Nina Ø said...

Great input from the students Kelli. It is obvious that the major feeling is that violence is not an acceptable or normal option to solve problems and there is more a sense of equality in general. It was really authentic to hear direct from the kids. Thank you for taking the time to do that. I tried to spank my son once and the dog bit me. My daughter, my son and I all ended up rolling on the floor with laughter. The dog was obviously smarter than me.

Dansk Viking said...

Really interesting series...! I have absolutely no experience with the Danish school systems. But I have read many newspaper articles about bullying and psychological pressure betweens kids in Danish schools which seems to be regarded as a big problem here. Have you noticed anything in that area?

Alex said...

Interesting. I think I would tweak the socioeconomic idea just a little. It sounds like (and I may be misinterpreting) that maybe your students are thinking that the fights often happen between poor students and wealthier students, when they are just as likely to start between two poor kids or two rich kids. And, in the right neighborhoods, girls are almost as likely to fight as the boys. However, I do think that being poor tends to breed frustration and powerlessness that can only be released in a fight...often released at someone in the same socioeconomic bracket.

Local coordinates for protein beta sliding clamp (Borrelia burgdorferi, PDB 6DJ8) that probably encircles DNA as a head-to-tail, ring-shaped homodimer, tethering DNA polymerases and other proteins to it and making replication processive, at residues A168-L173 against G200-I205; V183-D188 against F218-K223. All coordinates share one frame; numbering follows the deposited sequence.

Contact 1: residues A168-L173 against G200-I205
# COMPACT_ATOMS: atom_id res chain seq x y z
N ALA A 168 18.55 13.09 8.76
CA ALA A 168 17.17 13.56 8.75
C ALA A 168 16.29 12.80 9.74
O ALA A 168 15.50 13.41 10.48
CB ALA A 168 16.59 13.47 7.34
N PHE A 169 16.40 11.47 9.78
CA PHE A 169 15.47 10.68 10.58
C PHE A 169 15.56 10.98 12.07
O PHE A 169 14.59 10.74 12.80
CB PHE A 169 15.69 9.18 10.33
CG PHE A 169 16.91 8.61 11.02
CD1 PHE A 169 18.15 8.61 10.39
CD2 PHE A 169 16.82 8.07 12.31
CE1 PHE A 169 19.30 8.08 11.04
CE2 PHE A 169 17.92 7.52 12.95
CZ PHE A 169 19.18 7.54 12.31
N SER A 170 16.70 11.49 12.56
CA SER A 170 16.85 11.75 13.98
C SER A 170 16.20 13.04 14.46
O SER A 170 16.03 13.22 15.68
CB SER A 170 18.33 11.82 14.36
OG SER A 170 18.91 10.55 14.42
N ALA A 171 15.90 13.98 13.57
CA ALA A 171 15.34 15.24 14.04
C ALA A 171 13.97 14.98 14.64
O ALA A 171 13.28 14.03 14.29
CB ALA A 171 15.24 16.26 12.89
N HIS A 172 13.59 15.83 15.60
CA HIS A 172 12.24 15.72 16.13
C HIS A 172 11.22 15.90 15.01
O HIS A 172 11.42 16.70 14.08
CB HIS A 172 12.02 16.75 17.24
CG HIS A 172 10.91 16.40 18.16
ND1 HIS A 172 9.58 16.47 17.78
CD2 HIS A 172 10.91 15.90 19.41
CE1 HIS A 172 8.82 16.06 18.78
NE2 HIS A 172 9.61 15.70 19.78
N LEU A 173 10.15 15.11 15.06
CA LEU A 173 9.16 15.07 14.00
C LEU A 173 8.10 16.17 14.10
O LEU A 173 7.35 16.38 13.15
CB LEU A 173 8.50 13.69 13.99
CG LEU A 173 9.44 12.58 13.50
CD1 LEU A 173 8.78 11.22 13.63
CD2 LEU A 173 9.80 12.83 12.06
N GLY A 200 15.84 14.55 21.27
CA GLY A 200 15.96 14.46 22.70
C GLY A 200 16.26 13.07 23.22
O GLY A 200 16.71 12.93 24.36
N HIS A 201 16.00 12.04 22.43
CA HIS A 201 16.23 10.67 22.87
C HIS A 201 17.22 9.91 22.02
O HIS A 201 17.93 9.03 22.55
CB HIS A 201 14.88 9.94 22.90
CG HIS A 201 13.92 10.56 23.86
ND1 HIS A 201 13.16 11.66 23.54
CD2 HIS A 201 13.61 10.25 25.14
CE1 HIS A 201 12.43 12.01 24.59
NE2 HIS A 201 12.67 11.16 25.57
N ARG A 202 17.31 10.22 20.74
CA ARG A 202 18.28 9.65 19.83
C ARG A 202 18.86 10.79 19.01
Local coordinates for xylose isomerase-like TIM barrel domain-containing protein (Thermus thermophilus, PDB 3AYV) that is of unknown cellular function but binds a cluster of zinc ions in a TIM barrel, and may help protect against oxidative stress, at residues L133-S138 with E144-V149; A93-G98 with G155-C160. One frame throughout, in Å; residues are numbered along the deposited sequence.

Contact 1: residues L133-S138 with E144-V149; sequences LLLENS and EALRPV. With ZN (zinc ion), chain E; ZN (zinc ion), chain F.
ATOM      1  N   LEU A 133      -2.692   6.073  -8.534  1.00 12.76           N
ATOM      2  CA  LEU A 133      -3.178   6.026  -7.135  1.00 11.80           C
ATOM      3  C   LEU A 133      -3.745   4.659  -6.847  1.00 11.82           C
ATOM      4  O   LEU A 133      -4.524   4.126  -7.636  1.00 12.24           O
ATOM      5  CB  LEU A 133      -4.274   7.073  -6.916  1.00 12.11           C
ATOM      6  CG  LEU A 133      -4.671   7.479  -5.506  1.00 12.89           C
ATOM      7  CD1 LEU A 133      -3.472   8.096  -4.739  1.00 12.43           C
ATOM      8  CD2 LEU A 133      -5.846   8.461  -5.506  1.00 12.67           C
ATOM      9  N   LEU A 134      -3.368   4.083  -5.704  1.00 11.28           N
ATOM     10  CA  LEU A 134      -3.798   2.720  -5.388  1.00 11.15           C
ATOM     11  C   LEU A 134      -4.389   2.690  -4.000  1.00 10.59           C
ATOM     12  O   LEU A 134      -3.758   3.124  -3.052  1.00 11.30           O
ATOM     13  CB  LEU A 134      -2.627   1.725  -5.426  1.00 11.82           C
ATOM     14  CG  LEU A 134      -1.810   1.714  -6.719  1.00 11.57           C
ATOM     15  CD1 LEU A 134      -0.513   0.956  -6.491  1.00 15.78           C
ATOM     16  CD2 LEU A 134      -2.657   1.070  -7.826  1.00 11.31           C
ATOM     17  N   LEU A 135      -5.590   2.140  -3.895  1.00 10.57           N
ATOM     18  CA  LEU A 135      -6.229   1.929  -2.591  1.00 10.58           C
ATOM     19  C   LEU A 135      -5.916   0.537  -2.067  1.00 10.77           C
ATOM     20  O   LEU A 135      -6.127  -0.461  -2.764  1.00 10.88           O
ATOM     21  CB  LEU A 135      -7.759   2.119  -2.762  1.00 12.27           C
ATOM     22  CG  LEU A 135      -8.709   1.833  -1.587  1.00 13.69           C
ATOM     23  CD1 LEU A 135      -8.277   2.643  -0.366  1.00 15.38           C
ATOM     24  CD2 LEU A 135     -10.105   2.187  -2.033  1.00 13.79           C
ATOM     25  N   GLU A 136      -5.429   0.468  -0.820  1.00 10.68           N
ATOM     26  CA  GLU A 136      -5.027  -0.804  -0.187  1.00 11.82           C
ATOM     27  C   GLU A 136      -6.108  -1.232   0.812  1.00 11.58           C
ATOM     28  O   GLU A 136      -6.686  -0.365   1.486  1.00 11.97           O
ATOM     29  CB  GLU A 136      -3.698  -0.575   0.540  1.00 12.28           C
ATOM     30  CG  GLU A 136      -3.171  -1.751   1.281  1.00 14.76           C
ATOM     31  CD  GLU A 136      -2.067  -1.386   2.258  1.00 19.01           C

The other thing is that I very, very much agree that physical discipline often leaves a kid with a hairtrigger willingness to go from zero to sixty in two seconds flat. It wasn't true of my sisters, but it was definitely true of me. Part of that is subtly encouraged by a culture that glorifies the lone wolf. You also have to realize that this country (the USA) was wild not so very long ago, when Europe was civilized. So I think ecology of place also has something to do with it.

Great to think about. Cheers.